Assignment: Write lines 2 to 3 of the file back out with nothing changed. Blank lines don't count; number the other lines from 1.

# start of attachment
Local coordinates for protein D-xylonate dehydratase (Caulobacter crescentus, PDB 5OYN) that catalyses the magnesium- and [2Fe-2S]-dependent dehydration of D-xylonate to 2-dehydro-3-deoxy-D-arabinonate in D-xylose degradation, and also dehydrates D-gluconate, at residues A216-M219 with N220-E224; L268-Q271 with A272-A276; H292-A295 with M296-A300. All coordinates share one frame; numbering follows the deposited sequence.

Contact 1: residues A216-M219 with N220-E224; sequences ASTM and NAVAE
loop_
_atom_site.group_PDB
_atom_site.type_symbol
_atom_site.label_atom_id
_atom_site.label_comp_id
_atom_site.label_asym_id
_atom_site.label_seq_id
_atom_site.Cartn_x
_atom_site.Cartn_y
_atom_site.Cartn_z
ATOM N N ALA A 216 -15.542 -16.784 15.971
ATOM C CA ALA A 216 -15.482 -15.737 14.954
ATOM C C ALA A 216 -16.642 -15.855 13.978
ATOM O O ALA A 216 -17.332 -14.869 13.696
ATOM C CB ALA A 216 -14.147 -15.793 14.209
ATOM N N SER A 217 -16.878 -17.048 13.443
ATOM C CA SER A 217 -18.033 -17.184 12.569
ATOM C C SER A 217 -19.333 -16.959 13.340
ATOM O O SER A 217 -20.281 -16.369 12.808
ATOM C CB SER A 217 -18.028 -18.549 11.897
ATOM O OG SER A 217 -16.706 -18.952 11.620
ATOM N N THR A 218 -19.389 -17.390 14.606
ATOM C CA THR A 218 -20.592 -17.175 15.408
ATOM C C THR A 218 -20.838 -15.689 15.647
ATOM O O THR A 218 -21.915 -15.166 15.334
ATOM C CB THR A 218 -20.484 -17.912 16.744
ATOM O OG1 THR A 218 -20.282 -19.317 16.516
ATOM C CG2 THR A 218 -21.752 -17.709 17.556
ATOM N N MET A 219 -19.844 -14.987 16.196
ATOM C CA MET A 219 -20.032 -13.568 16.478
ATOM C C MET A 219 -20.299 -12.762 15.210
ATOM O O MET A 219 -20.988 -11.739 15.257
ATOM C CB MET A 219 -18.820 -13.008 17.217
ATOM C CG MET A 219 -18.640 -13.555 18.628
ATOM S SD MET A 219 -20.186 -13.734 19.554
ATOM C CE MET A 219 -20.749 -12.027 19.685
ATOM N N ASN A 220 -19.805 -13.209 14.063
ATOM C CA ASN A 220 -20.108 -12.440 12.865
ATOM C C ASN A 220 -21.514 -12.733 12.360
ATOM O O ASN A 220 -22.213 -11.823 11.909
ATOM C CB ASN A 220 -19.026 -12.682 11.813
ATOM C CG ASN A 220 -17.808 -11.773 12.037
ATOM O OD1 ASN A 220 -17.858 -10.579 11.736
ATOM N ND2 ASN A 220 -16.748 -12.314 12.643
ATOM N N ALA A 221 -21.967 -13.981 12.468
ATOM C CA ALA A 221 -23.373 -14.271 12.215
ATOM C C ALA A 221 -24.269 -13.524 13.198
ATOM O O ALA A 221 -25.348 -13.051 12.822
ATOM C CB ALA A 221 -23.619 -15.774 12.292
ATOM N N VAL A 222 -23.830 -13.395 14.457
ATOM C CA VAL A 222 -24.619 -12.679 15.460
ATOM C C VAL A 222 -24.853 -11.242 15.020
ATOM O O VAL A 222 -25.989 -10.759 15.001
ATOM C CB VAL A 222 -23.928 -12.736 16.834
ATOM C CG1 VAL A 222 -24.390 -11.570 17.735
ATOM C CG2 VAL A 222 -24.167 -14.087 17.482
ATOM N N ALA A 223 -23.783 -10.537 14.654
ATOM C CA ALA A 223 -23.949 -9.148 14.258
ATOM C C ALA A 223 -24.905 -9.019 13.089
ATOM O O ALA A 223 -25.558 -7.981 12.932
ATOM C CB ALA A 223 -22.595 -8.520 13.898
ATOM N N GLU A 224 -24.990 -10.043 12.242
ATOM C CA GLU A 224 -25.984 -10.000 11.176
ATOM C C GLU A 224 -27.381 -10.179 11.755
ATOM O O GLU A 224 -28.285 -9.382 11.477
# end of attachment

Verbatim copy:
Contact 1: residues A216-M219 with N220-E224; sequences ASTM and NAVAE
loop_